VIRGINIA

Study: Are mothers smarter than non-mothers?

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There are many differences between women who choose to be mothers and those who choose not to be, but a new study is pinpointing a difference that some people may not believe.

A researcher from Longwood University found that there’s more science to being equipped for motherhood. Photo: mrgreen09 via Creative Commons

The study aims to figure out what is happening in the brains of mothers. The experiment was done with rats, mothers, and non-mothers, with tasks like navigating a maze and finding food.

“I’ve learned that I can run on a lot less sleep than I thought,” says one mom.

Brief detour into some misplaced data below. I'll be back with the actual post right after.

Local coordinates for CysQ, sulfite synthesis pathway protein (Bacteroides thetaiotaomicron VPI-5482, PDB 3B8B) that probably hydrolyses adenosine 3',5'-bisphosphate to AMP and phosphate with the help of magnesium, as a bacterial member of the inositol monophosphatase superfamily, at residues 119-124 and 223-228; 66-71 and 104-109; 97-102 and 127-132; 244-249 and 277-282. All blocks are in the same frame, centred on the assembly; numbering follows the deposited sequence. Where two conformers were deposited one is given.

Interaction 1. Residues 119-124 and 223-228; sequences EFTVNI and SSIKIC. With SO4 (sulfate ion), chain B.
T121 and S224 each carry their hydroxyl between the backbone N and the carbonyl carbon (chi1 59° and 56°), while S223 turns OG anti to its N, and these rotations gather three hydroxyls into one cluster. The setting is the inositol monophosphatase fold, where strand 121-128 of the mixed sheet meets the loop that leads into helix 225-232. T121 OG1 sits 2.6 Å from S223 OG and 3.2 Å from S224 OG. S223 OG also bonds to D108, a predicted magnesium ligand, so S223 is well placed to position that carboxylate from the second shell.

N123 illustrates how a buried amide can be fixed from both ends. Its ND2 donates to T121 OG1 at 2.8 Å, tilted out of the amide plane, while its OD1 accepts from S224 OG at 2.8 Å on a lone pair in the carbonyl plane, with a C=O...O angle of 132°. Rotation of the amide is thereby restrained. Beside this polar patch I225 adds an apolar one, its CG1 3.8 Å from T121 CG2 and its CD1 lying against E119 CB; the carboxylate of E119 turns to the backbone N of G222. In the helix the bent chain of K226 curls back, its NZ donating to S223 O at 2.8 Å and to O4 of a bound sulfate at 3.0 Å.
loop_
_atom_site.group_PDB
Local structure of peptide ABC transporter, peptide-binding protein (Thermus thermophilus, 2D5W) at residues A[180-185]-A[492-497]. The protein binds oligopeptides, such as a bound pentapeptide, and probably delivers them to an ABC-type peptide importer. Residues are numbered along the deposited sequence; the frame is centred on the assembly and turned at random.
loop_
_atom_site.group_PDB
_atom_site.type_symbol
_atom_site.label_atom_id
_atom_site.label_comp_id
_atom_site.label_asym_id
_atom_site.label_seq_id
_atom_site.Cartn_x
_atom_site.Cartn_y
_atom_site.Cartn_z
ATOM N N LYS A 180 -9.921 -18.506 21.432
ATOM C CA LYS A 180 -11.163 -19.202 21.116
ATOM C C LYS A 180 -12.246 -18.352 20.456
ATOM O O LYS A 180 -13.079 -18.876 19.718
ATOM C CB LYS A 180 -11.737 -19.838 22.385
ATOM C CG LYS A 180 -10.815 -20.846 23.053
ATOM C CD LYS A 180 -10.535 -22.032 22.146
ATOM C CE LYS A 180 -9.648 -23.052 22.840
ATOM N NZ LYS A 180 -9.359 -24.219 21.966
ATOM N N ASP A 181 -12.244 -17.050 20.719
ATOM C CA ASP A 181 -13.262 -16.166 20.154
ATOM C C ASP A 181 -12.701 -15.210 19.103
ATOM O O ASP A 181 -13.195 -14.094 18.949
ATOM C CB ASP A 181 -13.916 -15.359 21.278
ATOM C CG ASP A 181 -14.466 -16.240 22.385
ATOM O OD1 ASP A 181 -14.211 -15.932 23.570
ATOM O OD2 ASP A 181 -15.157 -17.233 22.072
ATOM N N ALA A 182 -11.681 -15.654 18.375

New Arlington moms C.C. and Erin first laughed when they were asked about a new study about mothers being smarter.

“You’re like ‘I took a shower today. Victorious.’ And the getting the baby dressed is an accomplishment.”

A researcher from Longwood University found that there’s more science to being equipped for motherhood. The study claims that mothers can tackle life’s challenges better when it comes to problem solving, handling stress and completing certain memory tasks.

“I would say I feel smarter when I look at other non-mothers,” says C.C. White. “I’m like, I got this.”

“I don’t feel smarter because of lack of sleep. I have a hard time with lack of recall and putting sentences together sometimes,” says Erin Persaud.

Not all mothers agree with the findings of the study.

“I think I was equally as smart before I was a mom and I think that I’m happier now,” says Laury Bezek, who traded in working to be a stay-at-home mom. “There’s more joy, I would say, but smarter, I don’t know.”

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